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), chicken with blanc-mange, mutton shoulder with capers, loin of veal 'mustardized'..powdered ginger, and myriad salted fish.

in any case, it is clear that the concept of serving food with sauce had not taken hold in Rabelais's time, nor was it usual to build a sauce on a base of stock or coulis...

Tather, they-- and the sauces served in France until the beginning of the modern period--were a continuation of Roman and Mediterranean practice.

Garum, the basic Roman sauce, was made from fermented fish.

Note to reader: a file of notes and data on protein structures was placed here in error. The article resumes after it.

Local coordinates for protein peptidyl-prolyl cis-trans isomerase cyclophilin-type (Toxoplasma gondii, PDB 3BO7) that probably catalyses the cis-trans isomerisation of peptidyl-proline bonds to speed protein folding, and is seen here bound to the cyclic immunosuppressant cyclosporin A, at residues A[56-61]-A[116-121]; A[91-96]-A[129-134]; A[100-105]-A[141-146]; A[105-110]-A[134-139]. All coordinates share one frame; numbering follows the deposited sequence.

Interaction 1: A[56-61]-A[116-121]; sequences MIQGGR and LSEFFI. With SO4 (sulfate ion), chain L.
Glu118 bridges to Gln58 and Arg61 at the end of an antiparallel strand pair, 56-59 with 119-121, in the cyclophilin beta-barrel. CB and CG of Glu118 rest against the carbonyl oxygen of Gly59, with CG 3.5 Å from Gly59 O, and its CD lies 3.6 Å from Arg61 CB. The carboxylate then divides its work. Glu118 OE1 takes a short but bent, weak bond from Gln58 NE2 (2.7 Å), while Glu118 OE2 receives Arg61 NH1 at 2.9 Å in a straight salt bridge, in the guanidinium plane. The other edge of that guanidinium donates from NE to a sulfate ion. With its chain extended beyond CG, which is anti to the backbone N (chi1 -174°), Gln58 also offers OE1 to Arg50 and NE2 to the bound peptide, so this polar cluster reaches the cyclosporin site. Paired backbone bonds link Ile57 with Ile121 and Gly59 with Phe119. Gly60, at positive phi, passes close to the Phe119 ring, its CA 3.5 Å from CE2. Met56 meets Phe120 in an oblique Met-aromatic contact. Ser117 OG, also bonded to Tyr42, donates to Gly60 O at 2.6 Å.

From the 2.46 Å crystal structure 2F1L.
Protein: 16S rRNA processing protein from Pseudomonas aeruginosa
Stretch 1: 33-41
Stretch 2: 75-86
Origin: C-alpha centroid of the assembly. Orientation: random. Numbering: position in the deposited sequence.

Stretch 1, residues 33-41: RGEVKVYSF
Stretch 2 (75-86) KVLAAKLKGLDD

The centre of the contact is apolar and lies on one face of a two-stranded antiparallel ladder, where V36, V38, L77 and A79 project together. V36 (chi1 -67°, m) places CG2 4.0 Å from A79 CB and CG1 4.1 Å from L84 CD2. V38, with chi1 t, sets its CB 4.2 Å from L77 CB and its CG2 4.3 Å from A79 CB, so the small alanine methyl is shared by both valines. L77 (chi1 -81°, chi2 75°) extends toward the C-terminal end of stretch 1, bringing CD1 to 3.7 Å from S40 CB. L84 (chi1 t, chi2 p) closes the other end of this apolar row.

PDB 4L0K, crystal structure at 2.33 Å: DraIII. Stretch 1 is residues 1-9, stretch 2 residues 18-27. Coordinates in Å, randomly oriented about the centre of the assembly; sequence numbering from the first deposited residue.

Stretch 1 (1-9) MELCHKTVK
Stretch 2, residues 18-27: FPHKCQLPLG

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The Crusades reopened commerce with the East and broadened the palette of exotic spices that French chefs injected into their sauces.Real change, in the sauce repetory, does not crop up in cookbooks until the following century." ---The Saucier's Apprentice: A Modern Guide to Classic French Sauces for the Home, Raymond Sokolov [Alfred A. 3-4) Garum & liquamen "Garum (also known as liquamen) was a powerfully pungent condiment used in ancient Greece and Rome.It was made from small fish such as sardines, anchovies, red mullet, etc.The first French cookbook, the celebrated Viandier of Taillevent (whose real name was Guillaume Tirel), provides ample proof that the fourteenth century still dotes on Oriental tastes.A typical Taillevent sauce for roasts consisted of mustard, red wine, powdered cinnamon, and sugar. On the other hand, we do detect the beginnings of what we sould call sauce in Taillevent's coulis, broths thickened with cream, butter, and egg yolks, which served as the basis of the soups so popular at the time.

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